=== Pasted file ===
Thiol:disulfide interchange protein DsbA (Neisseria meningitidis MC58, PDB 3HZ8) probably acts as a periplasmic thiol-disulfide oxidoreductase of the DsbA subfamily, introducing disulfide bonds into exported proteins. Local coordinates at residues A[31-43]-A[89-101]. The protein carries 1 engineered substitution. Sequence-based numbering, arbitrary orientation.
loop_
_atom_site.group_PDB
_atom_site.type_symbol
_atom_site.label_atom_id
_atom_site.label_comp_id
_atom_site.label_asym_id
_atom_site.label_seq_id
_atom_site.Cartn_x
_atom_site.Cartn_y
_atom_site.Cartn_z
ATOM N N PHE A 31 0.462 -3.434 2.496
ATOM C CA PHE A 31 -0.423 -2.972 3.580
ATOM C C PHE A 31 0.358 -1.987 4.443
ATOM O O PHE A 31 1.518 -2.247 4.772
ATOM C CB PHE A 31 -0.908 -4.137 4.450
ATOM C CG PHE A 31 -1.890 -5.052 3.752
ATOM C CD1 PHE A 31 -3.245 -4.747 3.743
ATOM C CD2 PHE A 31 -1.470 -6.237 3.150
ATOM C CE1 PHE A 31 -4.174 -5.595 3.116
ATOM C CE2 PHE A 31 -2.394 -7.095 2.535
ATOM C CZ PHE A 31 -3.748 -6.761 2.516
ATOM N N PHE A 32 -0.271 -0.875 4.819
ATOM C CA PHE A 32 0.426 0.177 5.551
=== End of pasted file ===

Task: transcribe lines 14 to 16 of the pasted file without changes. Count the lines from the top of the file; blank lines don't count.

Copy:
ATOM C C PHE A 31 0.358 -1.987 4.443
ATOM O O PHE A 31 1.518 -2.247 4.772
ATOM C CB PHE A 31 -0.908 -4.137 4.450